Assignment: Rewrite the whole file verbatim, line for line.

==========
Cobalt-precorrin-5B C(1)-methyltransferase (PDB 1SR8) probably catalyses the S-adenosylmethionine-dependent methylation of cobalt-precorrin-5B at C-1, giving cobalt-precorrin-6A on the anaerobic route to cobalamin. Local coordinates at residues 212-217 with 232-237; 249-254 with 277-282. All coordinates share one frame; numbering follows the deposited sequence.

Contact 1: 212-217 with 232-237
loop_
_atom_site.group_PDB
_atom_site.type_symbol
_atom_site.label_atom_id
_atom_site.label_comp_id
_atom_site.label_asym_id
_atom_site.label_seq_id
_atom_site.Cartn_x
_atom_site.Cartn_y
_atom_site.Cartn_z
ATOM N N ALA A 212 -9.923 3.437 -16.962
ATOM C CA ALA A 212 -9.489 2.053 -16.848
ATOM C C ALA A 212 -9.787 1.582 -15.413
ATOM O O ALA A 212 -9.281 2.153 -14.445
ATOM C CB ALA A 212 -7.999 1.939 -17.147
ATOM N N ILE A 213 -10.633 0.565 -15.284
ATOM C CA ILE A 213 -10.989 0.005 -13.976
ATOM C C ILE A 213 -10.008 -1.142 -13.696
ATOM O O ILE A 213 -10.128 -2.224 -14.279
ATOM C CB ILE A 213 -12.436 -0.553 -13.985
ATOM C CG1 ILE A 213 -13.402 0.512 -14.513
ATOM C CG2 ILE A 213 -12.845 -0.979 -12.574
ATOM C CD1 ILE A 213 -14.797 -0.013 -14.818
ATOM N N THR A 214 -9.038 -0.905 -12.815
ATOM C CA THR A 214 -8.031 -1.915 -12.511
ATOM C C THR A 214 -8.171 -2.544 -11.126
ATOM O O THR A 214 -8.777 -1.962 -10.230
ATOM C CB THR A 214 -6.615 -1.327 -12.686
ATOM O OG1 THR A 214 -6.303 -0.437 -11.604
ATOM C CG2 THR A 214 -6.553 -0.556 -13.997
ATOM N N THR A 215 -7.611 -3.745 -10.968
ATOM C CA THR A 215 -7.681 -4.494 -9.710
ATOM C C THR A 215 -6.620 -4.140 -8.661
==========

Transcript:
Cobalt-precorrin-5B C(1)-methyltransferase (PDB 1SR8) probably catalyses the S-adenosylmethionine-dependent methylation of cobalt-precorrin-5B at C-1, giving cobalt-precorrin-6A on the anaerobic route to cobalamin. Local coordinates at residues 212-217 with 232-237; 249-254 with 277-282. All coordinates share one frame; numbering follows the deposited sequence.

Contact 1: 212-217 with 232-237
loop_
_atom_site.group_PDB
_atom_site.type_symbol
_atom_site.label_atom_id
_atom_site.label_comp_id
_atom_site.label_asym_id
_atom_site.label_seq_id
_atom_site.Cartn_x
_atom_site.Cartn_y
_atom_site.Cartn_z
ATOM N N ALA A 212 -9.923 3.437 -16.962
ATOM C CA ALA A 212 -9.489 2.053 -16.848
ATOM C C ALA A 212 -9.787 1.582 -15.413
ATOM O O ALA A 212 -9.281 2.153 -14.445
ATOM C CB ALA A 212 -7.999 1.939 -17.147
ATOM N N ILE A 213 -10.633 0.565 -15.284
ATOM C CA ILE A 213 -10.989 0.005 -13.976
ATOM C C ILE A 213 -10.008 -1.142 -13.696
ATOM O O ILE A 213 -10.128 -2.224 -14.279
ATOM C CB ILE A 213 -12.436 -0.553 -13.985
ATOM C CG1 ILE A 213 -13.402 0.512 -14.513
ATOM C CG2 ILE A 213 -12.845 -0.979 -12.574
ATOM C CD1 ILE A 213 -14.797 -0.013 -14.818
ATOM N N THR A 214 -9.038 -0.905 -12.815
ATOM C CA THR A 214 -8.031 -1.915 -12.511
ATOM C C THR A 214 -8.171 -2.544 -11.126
ATOM O O THR A 214 -8.777 -1.962 -10.230
ATOM C CB THR A 214 -6.615 -1.327 -12.686
ATOM O OG1 THR A 214 -6.303 -0.437 -11.604
ATOM C CG2 THR A 214 -6.553 -0.556 -13.997
ATOM N N THR A 215 -7.611 -3.745 -10.968
ATOM C CA THR A 215 -7.681 -4.494 -9.710
ATOM C C THR A 215 -6.620 -4.140 -8.661